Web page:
rgds,
Silke

Opposite Editorial said...

If you´re still in need of the stats for Germany, take a look at the Federal Statistical Office´s site destatis.de where you can also search with English search terms.

It says that there have been 2.025 million students in Germany this year.

AKUS said...

This issue reflects what I believe is also a major problem in the climate change debate.

Simply, the US actually gathers and reports data, whereas other countries do no gather it in many cases, and therefore cannot report reliably, or, even id they have the data, it is partial or even deliberately misreported.

A moments thought is enough to make one realise that the billions of people in Asia, particularly India, China, and Indonesia, must be emitting directly or indirectly huge amounts of pollution, and, in fact, from time to time we get reports of totally unbreathable air in those areas due to events such as massive peat fires, or the huge numbers of coal burning stations that come on line.

But since the data is unavailable or unreliable, those reporting on pollution can only write about areas for which there is data - primarily the US, closely followed by a few EU countries.

Yet the millions of new cars, the factories, even the billions of little wood-burning cooking stoves, must clearly be emitting huge amounts of pollution - it is just never reported, and therefore we get the skewed results we see about the US.

The same happens, of course, more deliberately, with respect to the data about the number of Palestinians killed in Cast Lead, where the early reports showing much power estimates collected by Italian journalist Cremonesi which were clearly the most authoritative since they came from doctors who actually treated the dead and wounded,are simply brushed aside.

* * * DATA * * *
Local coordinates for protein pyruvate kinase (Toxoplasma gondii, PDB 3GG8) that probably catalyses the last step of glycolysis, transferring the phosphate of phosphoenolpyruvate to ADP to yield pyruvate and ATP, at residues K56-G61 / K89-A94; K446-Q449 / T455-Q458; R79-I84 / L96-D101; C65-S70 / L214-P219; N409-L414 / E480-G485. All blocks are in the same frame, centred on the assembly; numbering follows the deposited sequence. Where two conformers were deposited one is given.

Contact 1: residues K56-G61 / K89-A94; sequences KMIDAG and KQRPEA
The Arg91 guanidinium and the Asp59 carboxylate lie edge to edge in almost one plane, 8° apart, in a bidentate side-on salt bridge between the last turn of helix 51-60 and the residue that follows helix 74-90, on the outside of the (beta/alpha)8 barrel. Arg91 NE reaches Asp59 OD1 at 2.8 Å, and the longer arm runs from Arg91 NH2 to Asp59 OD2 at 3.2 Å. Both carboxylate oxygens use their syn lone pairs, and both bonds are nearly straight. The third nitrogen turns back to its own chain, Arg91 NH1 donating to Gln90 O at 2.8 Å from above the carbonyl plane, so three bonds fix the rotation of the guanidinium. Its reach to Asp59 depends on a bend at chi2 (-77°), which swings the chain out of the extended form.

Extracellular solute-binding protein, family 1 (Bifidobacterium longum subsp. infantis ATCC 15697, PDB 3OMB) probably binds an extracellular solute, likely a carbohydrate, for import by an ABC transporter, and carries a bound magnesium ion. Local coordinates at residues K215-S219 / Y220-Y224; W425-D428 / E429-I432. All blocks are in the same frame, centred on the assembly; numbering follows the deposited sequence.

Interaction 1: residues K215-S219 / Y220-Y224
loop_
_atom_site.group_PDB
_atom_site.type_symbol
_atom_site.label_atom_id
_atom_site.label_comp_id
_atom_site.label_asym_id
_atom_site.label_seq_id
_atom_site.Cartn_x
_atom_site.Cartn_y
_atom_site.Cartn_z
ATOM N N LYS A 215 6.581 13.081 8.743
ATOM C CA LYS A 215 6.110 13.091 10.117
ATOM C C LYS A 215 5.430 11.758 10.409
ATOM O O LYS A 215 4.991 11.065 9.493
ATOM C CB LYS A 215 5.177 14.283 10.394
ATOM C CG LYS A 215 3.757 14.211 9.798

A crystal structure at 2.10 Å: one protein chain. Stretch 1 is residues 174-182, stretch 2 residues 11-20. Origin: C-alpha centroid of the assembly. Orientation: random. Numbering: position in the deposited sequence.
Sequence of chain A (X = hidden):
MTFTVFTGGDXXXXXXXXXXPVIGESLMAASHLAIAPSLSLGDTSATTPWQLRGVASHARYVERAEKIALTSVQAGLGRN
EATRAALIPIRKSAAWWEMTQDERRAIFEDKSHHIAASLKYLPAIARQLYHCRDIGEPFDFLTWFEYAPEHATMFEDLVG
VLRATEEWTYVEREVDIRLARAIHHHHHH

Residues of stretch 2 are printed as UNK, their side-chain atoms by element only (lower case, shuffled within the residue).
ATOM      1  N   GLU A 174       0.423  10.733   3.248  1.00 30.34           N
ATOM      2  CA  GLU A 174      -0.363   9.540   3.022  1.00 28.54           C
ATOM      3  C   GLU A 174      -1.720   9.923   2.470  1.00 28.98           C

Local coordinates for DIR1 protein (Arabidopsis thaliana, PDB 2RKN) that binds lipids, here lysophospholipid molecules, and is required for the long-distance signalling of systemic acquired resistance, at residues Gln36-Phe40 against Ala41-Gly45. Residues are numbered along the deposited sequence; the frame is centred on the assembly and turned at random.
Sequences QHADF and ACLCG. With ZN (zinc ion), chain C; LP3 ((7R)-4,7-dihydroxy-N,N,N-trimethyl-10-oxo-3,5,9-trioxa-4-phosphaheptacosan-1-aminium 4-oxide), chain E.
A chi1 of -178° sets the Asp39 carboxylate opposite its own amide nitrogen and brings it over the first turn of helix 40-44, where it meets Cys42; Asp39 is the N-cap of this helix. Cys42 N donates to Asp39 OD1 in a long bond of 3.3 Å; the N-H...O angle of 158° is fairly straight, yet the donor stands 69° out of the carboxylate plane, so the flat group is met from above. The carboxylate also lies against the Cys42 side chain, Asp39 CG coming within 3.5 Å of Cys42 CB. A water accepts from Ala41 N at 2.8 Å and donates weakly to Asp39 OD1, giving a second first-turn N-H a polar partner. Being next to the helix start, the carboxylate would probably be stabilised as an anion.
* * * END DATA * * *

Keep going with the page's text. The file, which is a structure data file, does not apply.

As Honest Reporting commented:

http://www.honestreporting.com/articles/45884734/critiques/new/Dishonest_Reporter_Award_2009.asp

As the first anniversary of Operation Cast Lead approaches, Israel and the Palestinians continue fighting over the very facts of the war. Most news outlets report that more than 1,000 civilians died in the war, but Italian journalist Lorenzo Cremonesi was the first to indicate that the casualty count was far smaller than what Palestinian sources present. Later in the year, Simona Weinglass dug deeper, finding that Israelis and Palestinians even differ on the definition of a civilian casualty.

Yaacov said...

Whoa there folks! This was supposed to be a mildly amused glance at a topic not normally dealt with here. I don't generally do much statistical research; I set out to look and found it harder than I'd expected; I found a real expert who pokes fun at the way statistics aren't comparable to each other; and I recommended the read if you're interested. I didn't expect anyone would comment at all :~).

Anyway, thanks for the research assistance, and in future I'll try to stick to heavy stuff such as war, morality and human rights....

Anonymous said...

If you want some humour, he's a least a small amount of hope
http://www.nytimes.com/2009/12/24/world/middleeast/24jordan.html?ref=global-home

t34zakat